Waterfront Zoning

Seafood businesses in Franklin County are asking for more options to keep their doors open. Several requests for land use changes are coming before Franklin County commissioners this month and it's creating a firestorm of criticism.

They're talking about turning old seafood processing plants into restaurants, fish camps, even cottages. The idea comes from a handful of property owners who say their commercial seafood business is sinking fast.

Tim Saunders says it's been rough seas at his shrimp house in Carrabelle, with imports crowding the market. His two-boat fleet remains tied up. Their only savior is a tiki hut serving the freshest catch to locals and tourists, an idea he wants to expand upon if given permission.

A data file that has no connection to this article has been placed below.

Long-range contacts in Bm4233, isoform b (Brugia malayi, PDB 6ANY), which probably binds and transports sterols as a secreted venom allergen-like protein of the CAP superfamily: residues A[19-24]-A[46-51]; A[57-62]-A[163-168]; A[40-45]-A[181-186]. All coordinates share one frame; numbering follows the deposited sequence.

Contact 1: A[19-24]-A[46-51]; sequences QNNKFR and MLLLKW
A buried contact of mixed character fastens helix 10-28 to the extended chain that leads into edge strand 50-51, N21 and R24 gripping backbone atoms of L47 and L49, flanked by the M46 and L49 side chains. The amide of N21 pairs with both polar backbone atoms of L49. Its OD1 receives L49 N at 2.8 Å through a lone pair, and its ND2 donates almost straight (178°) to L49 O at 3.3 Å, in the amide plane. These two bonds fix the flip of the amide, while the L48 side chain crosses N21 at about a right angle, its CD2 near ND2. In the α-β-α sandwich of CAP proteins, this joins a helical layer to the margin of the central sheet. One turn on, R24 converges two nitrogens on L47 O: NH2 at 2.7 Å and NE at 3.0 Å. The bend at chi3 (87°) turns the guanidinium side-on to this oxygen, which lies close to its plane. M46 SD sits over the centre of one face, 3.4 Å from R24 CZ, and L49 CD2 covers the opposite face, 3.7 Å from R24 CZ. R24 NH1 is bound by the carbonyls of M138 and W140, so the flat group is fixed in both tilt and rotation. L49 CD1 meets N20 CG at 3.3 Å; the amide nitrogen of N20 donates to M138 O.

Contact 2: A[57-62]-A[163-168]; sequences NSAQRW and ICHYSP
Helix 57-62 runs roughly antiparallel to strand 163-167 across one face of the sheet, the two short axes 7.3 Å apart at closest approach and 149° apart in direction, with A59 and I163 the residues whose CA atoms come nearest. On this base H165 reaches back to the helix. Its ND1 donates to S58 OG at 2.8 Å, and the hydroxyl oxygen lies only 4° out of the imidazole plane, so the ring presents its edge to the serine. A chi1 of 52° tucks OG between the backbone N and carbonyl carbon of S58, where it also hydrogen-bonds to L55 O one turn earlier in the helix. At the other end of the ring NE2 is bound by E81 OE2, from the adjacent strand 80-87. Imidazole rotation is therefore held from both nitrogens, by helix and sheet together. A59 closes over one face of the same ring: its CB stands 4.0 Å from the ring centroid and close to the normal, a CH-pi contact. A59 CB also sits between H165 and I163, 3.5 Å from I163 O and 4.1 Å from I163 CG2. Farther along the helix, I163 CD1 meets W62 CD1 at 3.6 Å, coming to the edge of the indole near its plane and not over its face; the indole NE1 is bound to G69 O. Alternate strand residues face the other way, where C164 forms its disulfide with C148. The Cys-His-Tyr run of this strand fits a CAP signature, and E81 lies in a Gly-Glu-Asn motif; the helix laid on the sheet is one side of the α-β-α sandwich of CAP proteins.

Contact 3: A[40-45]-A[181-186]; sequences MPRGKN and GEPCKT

“We envision a fish camp, have a restaurant, park boats, we want to change with the times,” says Tim.

So do several other property owners who say the current commercial seafood zoning is too restrictive. Like Saunders, they also have plans of expanding their seafood houses in Eastpoint and Apalachicola.

“Others want a unit on top of their business, but the most controversial is residential uses. Do we want them on the waterfront?” says Alan Pierce, Franklin County Director of Administrative Services.

Pierce says the issue is creating a buzz in the oystering community where many oystermen say the waterfront is their livelihood, their only means of making money, but Pierce says the ultimate decision will only come after careful consideration from all sides.

People will be able to voice their opinions on the waterfront zoning next Tuesday. That's when a public hearing is scheduled to be held at the Franklin County Courthouse annex at 5:30 p.m.